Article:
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Theories of Bersih 2.0

The Bersih 2.0 9 July 2011 march drew thousands of Malaysians onto Kuala Lumpur’s streets to call for clean and fair elections. But according to Barisan Nasional (BN) leaders, the government-controlled press and the authorities, that’s not what the march was really about. In the aftermath of the Bersih march, The Nut Graph summarises some of the more popular theories by Bersih’s detractors of why it actually organised the march.

The “communist infiltration” theory

“Ini sesuatu yang serius kerana kempen Bersih itu nampaknya dimasukkan unsur-unsur seolah-olah untuk hidupkan semula fahaman komunis, bukannya semata-mata menuntut pilihan raya bersih.”

State deputy police chief Datuk Abdul Rahim Jaafar, commenting on the arrest of Parti Sosialis Malaysia (PSM) Member of Parliament Dr Michael Jeyakumar Devaraj and 30 others on 25 June, while purportedly on their way to promote the Bersih march. Police said they found 28 t-shirts bearing the images of communist leaders, PSM flags, PSM flyers entitled “Udahlah tu…Bersaralah” and Bersih flyers.

Jeyakumar and five other PSM members are still being detained without trial under the Emergency (Public Order and Prevention of Crime) Ordinance 1969. (Source: Usaha hidupkan komunis, Utusan Malaysia, 27 June 2011)

The Anwar theory

“This suggests that [Pakatan Rakyat (PR)] wants to link with Bersih and that [Datuk Seri] Anwar [Ibrahim] wants to replace Bersih chief organiser [Datuk] Ambiga [Sreenevasan] as the main leader at the assembly to shout out loud Pakatan’s agenda and all focus would be on Anwar.”

“This move also confirms that Pakatan Rakyat has other reasons to participate in the rally. They are misusing the rally to divert attention away from Anwar’s alleged involvement in the sex video and incite people against the government.”

MCA treasurer-general Datuk Seri Tan Chai Ho, urging Bersih to distance itself from PR to remain apolitical. Tan said Anwar was attempting to hijack Bersih’s rally to divert attention from the latest sex allegation against him. (Source: MCA tells Bersih to shed link with Pakatan, The Malaysian Insider, 7 Jul 2011)

The Ambiga theory

“Bersih dipengerusikan oleh S Ambiga, seorang peguam wanita yang pernah mengguris perasaan umat Islam apabila terlibat dalam Suruhanjaya Antara Agama atau Inter Faith Commission (IFC).”

“Tidakkah orang Melayu yang turun ke jalanan untuk menyahut seruan Bersih itu faham bahawa mereka hakikatnya sedang diperbodoh dan diperkotak-katikkan melalui mainan yang aturkan oleh pihak lain yang bertujuan menambahkan lagi keparahan perpecahan di kalangan orang Melayu?”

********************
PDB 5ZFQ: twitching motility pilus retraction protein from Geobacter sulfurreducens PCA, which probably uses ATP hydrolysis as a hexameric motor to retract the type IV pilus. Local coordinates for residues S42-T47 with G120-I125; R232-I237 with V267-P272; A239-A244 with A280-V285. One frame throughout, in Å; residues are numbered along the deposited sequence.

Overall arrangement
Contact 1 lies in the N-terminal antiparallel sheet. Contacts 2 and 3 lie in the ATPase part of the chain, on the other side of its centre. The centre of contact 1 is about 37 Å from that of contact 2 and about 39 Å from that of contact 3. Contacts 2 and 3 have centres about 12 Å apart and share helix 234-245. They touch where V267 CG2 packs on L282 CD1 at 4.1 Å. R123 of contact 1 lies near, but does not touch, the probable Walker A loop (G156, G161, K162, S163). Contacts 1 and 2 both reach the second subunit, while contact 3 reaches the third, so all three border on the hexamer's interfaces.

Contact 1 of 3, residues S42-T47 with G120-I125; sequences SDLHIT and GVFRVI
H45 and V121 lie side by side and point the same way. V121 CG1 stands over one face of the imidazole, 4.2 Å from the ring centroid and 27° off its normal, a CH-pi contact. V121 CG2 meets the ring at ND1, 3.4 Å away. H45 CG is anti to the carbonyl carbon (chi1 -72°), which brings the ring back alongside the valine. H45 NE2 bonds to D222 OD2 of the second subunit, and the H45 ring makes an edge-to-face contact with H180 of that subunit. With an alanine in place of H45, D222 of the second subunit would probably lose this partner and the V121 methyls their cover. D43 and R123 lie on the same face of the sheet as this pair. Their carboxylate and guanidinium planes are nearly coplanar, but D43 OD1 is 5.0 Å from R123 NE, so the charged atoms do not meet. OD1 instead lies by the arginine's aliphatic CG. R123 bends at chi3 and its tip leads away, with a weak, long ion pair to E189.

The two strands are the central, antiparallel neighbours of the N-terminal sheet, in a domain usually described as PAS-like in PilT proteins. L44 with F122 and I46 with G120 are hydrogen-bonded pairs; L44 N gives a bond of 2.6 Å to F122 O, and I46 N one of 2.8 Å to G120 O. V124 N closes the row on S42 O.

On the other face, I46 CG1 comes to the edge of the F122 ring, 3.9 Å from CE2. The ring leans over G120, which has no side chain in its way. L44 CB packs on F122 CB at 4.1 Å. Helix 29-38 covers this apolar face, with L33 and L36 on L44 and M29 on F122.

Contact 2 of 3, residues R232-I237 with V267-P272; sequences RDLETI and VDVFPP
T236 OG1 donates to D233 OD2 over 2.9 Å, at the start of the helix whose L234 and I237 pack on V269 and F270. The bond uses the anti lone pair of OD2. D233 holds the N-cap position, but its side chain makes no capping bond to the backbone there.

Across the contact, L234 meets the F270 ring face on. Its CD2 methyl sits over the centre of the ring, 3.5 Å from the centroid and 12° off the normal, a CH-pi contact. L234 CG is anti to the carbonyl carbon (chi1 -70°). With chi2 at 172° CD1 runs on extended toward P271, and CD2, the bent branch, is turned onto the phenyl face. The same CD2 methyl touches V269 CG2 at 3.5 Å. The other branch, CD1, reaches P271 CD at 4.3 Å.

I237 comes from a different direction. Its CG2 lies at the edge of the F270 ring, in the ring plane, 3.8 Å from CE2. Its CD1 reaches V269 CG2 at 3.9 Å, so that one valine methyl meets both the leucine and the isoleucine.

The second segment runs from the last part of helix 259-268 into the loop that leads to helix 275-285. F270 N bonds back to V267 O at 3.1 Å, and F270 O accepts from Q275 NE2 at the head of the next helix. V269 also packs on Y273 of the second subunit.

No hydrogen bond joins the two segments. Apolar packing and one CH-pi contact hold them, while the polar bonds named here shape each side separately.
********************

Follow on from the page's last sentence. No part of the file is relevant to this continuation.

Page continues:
Commentary in Utusan Malaysia by Zulkiflee Bakar. Zulkiflee claimed that Malay Malaysians were being used by individuals such as Ambiga to further their own ends. (Source: Orang Melayu jadi taruhan, Utusan Malaysia, 23 Jun 2011)

The “foreign agent” theory

“Kita tidak menolak kemungkinan [Romeo] Castillo ini mempunyai kaitan dengan Parti Komunis Filipina yang banyak membunuh rakyat negara itu melalui gerakan bersenjata sehingga disenarai sebagai gerakan pengganas.

“[Min] Young Song ini pula yang memasuki Malaysia sejak 19 Mac lalu merupakan ahli pertubuhan 18 Mei, di Korea, dan dia hadir atas tajaan National Democratic Institute (NDI) yang berpangkalan di Amerika Syarikat.”

An anonymous source, quoted by Utusan Malaysia, claiming that “foreign agents” from the Philippines and South Korea had entered Malaysia, funded by foreign non-govermental organisations (NGOs) that wanted to cause chaos in Malaysia. This claim was denied by PSM secretary-general S Arutchelvan, who accused Utusan Malaysia of relying on unsubstantiated sources. (Source: Komunis resapi Bersih, Utusan Malaysia, 28 June 2011)

The “Christian agenda” theory

“Semua sekali, sembilan negara asing yang menjadi ‘tangan ghaib’ bagi mencetuskan keadaan huru-hara dalam negara pada 9 Julai ini dan mereka bergerak melalui NGO.

“Penyumbang paling besar yang dikesan adalah daripada NGO yang mempunyai kaitan dengan Kristian.”

An anonymous source, quoted by Utusan Malaysia, claiming that Bersih was receiving foreign funding from organisations with Christian links that intended to cause chaos in the country. (Source: NGO berkaitan gerakan Kristian penyumbang dana Bersih?, Utusan Malaysia, 27 Jun 2011)

The “Jewish agenda” theory

“…ketika gendang atas nama hak asasi manusia semakin kuat dipalukan ia memberikan kesempatan terbaik kepada kelompok pro-Yahudi untuk campur tangan di mana-mana juga negara Islam.”

Utusan Malaysia editorial, echoing former Inspector-General of Police Tan Sri Rahim Noor’s warning that there are those that want to ensure the downfall of countries which oppose Jews and Israel. The editorial said that the “illegal” Bersih rally could be used for these hidden agendas by Jewish groups. The possible “Jewish link” was rubbished by Bersih representative Andrew Khoo Chin Hock. (Source: Jangan biarkan ‘tangan ghaib’ menjajah negara, Utusan Malaysia, 18 July 2011)

The “opposition using Bersih” theory

“Bersih is just another attempt by [the opposition] to keep the anti-government momentum going among the people.”

MCA president Datuk Seri Dr Chua Soi Lek, dismissing Bersih’s demands for electoral reforms as making no sense.  He questioned how the opposition managed to win seats in the past if the electoral system was really tainted. (Source: Chua: Bersih’s protests make no sense, The Star, 10 July 2011)

“Bersih started out as a non-governmental organisation to express concerns over irregularities in the electoral process. However, it is now being infiltrated and influenced by opposition leaders to gain political mileage.